Tuesday, September 13, 2011
The Wright Decision
Please allow me to make a very long story condensed and readable because I know that no one wants to spend more than five minutes reading a blog post. In March my quickly approaching graduation started to weigh on my mind which prompted me to start looking for post graduation employment. I applied to a few universities and community colleges during my last semester at school, but it wasn’t until I got to Portugal and had loads of free time that I really started to get serious about finding a job. After hours of and hours of searching and filling out applications and dozens of emails with my résumé attached I still had no job. And then a high school teaching job in Washington became available. They seemed really excited to hire me and I was pumped to work with them. Unfortunately, just hours before my graduation from BYU they told that I didn’t get the job. It was a little upsetting, but mostly just surprising.
The night of graduation my mom and I immediately started looking for other job possibilities. My mom found a middle school position available in a city in the Seattle area. I called the district offices, told them that I was awesome, but wasn’t certified to teach and the kind lady on the other end told me that I had very little chance of being hired, but that she’d patch me through to someone else’s voicemail. The old “don’t call us, we’ll call you” routine. I expected never to her from that lady. Three weeks later I’m in Washington and I get a call from a number I don’t recognize. I answer and the lady on the other end said, “Hi, this is Jackie returning your call from a few weeks ago regarding the Spanish position we have available.” I was then expecting her to say, “Thank you for your interest in this position, but you’re not qualified for it so how dare you waste my time?!” What she really said was, “We’ve had trouble filling the position and were wondering if you would still like to apply.” I was shocked, stunned and nearly speechless. I told her I’d apply.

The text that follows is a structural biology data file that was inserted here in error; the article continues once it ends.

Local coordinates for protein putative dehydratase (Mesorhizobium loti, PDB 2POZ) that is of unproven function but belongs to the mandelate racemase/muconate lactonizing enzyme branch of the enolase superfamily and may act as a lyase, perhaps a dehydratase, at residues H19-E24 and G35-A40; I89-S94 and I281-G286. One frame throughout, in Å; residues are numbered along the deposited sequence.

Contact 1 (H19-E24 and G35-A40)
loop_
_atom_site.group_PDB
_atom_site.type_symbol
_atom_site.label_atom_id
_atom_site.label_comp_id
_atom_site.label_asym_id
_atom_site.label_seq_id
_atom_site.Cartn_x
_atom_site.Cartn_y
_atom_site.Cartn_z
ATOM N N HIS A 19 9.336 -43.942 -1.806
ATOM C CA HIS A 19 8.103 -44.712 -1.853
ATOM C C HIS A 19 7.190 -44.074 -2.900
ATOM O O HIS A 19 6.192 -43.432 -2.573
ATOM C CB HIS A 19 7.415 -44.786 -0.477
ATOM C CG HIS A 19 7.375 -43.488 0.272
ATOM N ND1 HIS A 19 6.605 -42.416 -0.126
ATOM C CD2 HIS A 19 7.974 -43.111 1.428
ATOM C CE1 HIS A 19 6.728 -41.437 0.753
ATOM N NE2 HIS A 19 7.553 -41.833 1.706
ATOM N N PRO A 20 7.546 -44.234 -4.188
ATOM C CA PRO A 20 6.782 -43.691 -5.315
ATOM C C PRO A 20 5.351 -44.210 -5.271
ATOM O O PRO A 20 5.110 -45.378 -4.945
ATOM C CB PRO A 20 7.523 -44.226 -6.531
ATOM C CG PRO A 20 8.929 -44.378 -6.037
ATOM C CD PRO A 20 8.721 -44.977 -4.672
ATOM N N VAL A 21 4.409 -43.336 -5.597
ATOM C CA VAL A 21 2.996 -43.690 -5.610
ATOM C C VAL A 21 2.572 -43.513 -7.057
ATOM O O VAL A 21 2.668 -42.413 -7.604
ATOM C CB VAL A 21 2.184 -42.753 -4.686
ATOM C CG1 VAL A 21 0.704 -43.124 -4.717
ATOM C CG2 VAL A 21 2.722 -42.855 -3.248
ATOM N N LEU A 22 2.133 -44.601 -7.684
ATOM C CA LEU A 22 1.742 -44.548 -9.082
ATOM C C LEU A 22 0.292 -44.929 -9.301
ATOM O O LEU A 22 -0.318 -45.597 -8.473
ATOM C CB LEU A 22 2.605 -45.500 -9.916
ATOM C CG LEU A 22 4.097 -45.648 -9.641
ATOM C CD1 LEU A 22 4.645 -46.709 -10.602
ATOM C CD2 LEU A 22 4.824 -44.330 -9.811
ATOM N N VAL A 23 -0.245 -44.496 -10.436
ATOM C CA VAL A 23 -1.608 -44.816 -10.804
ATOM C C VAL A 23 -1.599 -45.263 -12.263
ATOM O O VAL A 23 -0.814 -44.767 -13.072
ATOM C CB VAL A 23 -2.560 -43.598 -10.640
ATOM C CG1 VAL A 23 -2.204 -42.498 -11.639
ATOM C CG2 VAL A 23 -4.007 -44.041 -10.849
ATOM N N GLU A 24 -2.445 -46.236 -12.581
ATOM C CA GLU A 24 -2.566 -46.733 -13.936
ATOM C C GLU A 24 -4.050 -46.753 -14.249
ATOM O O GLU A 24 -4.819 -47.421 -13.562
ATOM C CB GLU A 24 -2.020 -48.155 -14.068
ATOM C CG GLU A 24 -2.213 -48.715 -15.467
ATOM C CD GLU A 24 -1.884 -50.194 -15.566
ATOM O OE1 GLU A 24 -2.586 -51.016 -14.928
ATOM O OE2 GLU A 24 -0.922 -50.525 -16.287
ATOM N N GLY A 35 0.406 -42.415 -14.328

The position was to teach two periods of Spanish at two different middle schools. Later that day one of the vice principals called me in for an interview for the following day and I accepted. As I pulled in to the parking lot for the interview my phone rang and it was someone from the MTC calling me in for an interview for a job I’d applied for there. They wanted me to come in the next day, but I told them I was in Washington and they kindly agreed to let me come in the day after Labor Day. I was mostly stalling the MTC people because I wanted the teaching job in Washington more and was actually qualified for it. You see, the MTC job required being fluent in Portuguese. Am I fluent in Portuguese? Well… that depends on your definition of “fluent” and I wasn’t sure what the MTC’s was. So the MTC job became a backup plan if I didn’t get the teaching job in Washington.
The interview was the Wednesday before Labor Day and it went well. Later that day the school district started calling my references which is a VERY good sign so I was confident that I’d get the job. School started the next Tuesday so I was expecting to hear from the district really soon so that I could get to work preparing. Thursday passed in agony as I waited for a phone call that never came. On Friday I started to get really worried because if I didn’t get this job I’d have to go to Utah and I just wanted to know what their decision was. Friday afternoon around 2:00 pm I got a call from the vice principal informing me that there had been four applicants, I was one of the final two, but they picked the other guy because he was certified and I wasn’t. He went on say that blah blah blah I was awesome and that blah blah blah I should apply in the future and that blah blah blah they were impressed with me. I didn’t really want to hear it. I thanked him for his consideration and hung up. Once again I was stunned that I hadn’t gotten a job that I was sure I would get. However, my disappointment didn’t last long because I was thrilled to be going back to Utah.